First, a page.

10 years ago I attended a ‘train –the –trainer’ programme. On day 1, the trainer told us the ‘Parable of the Porpoise’. This story turned the 3 weeks into an unforgettable experience. Having lived that experience, turned me into a ‘believer’. And since then, I just have to share it with everybody I meet.
The ‘Parable of the Porpoise’ is originally from Gregory Bateson. Please find the short version below, in my own words.
The parable of the porpoise explains how dolphins learn. (By the way: a porpoise is a type of dolphin).
Everybody has probably seen a dolphin show, live or on television. Often, there are two ‘pools’: the ‘show’ pool and the ‘living’ pool, where the dolphins go after the show is over.
Whenever a dolphin goes to the ‘show’ pool for the first time, the trainer doesn’t tell it what to do. He just observes. Whenever the dolphin does something that could be seen as a trick (eg: it does something with its tail), the trainer does 2 things: he blows his whistle and gives the dolphin a fish. The dolphin is happy but doesn’t really understand why it got the fish. However, when he does the ‘tail thing’ again, the trainer does the same thing: he blows his whistle and gives the dolphin a fish. Now the dolphin gets it. For the rest of that session it will be rewarded whenever it does the ‘tail thing’.
When the next session starts, the dolphin enthusiastically does the ‘tail thing’ but… nothing happens. ‘Maybe the trainer didn’t see it’, the dolphin thinks and it tries again, this time right in front of the trainer. Nothing… The dolphin gives up and swims away… A little bit later, the dolphin happens to do something else: it jumps. The trainer blows his whistle and gives a fish. And the dolphin understands it’s being rewarded for the new behaviour.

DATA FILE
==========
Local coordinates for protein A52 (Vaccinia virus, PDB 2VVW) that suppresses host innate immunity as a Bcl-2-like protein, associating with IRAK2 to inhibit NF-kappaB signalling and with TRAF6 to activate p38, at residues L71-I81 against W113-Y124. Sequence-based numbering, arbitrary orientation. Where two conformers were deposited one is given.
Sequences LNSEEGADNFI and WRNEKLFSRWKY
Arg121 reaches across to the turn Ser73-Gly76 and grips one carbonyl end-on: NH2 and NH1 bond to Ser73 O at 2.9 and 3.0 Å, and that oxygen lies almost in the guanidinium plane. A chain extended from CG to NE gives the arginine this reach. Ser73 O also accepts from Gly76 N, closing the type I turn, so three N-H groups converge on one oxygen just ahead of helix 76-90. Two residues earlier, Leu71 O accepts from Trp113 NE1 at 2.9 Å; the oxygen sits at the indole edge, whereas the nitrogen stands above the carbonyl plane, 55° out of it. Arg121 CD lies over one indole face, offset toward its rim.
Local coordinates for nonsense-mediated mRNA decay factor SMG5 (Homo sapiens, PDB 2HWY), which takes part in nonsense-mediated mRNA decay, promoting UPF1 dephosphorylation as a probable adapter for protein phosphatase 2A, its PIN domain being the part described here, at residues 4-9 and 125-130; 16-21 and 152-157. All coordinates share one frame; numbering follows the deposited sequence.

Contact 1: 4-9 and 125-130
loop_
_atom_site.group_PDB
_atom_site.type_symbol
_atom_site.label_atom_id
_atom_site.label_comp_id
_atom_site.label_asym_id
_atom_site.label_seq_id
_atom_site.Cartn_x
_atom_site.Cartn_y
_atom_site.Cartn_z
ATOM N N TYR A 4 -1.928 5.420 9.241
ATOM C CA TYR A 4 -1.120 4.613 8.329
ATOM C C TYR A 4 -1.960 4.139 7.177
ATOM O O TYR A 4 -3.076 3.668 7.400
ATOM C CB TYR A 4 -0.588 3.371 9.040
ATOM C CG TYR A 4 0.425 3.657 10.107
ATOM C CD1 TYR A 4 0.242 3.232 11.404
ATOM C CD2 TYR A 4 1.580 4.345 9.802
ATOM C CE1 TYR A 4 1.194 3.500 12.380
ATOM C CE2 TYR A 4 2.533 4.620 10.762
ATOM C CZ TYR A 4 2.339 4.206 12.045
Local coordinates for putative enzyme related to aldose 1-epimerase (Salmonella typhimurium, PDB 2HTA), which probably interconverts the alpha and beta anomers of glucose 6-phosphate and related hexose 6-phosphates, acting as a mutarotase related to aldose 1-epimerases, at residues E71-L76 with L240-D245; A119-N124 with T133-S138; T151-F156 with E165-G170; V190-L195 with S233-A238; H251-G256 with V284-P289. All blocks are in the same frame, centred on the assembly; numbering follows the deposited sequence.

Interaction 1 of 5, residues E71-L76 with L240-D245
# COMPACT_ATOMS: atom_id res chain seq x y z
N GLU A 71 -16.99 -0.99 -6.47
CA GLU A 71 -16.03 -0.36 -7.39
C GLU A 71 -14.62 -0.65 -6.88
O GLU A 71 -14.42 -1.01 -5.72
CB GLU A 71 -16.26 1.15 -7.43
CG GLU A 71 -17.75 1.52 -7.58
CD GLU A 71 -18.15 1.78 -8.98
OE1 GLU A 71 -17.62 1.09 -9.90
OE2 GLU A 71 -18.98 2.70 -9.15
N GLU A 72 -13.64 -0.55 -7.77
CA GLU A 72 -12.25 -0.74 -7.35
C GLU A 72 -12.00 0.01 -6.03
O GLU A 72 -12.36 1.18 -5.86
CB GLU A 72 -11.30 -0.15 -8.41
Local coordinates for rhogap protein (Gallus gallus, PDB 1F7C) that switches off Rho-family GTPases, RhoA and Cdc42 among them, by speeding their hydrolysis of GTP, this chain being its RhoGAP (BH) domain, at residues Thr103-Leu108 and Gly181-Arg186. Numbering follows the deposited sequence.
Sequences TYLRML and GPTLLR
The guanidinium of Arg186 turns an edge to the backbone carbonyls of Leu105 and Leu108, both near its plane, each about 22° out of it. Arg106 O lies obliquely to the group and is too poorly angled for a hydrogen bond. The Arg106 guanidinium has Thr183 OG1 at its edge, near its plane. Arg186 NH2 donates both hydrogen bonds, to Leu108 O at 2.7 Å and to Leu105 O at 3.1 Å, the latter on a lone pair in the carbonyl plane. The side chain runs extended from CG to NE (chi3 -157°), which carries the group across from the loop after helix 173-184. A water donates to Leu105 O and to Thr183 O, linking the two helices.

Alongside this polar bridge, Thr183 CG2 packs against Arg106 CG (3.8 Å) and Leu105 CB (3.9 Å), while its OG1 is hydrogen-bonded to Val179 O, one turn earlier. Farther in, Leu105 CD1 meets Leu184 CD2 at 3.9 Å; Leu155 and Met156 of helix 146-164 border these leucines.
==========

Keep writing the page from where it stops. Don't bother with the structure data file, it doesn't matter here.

To cut a long story short, this happens 14 times. Each time the dolphin comes back to the ‘show’ pool, it will do the trick from last time and it will be disappointed when it is not being rewarded. Every once in a while the trainer will give a fish (without the whistle) to keep the dolphin happy. The 15th time, however, something happens: it’s as if the dolphin ‘got’ it. When it comes into the ‘show’ pool, it does 8 things it has never done before, 4 of which were never done by a dolphin! And this is where the ‘parable’ ends.
After telling us the story, our trainer said that this was a metaphor for positive feedback. And… that during our programme, the only type of feedback we would give and get would be … positive. After every exercise, we were supposed to give each other a ‘fish’. A ‘fish’ was a little piece of paper with 2 names and 2 (half) sentences.
Dear X (name of the person the fish was meant for)
I’ve noticed that ___________________________ (specific behaviour of X)
I like(d) it because ________________________ (effect of behaviour on Y)
Name Y (=observer) (No anonymous fish!)
Further instructions were: you should always be able to find a fish and… you had to be honest!
I can assure you there was quite some resistance in the room. ‘What? Only positive feedback? How will I know what I do wrong?’
I have to admit I wasn’t completely convinced myself. I was totally in favour of positive feedback but… in combination with negative feedback. Unfortunately, only fish were allowed…
Let me give you an example:
Imagine: 4 people are doing an excercise together and 3 of them have to write a fish for the 4th one: John.
I’ve noticed you have good eye contact.
I like it because I felt spoken to personally.
I’ve noticed you have good eye-contact.
I like it because it helped me to stay focussed.
I’ve noticed you gave good examples.
I liked it because it helped me to understand the theory better.
As you can see, it’s possible for 2 people to observe the same behaviour, which can have a different effect on them.
You’ll be curious to find out what happened during our course. Well, we only received positive feedback and still improved! How? Let’s go back to the example given above: suppose I am not so good at keeping eye contact. But… now that I’ve experienced the effect of it, I’m more likely to pay attention to it in the future! I will also pay attention to using good examples, etc…
So we were both getting better AND enjoying the lovely compliments… What more can you wish for?
Convinced? Give it a try. Next time I’ll come back with some practical tips on how you can use the fish in your daily life, both at home as in the office!
You can find the original version here: ‘The Parable of the Porpoise’
(Credits to Table19 Stock for the photo)
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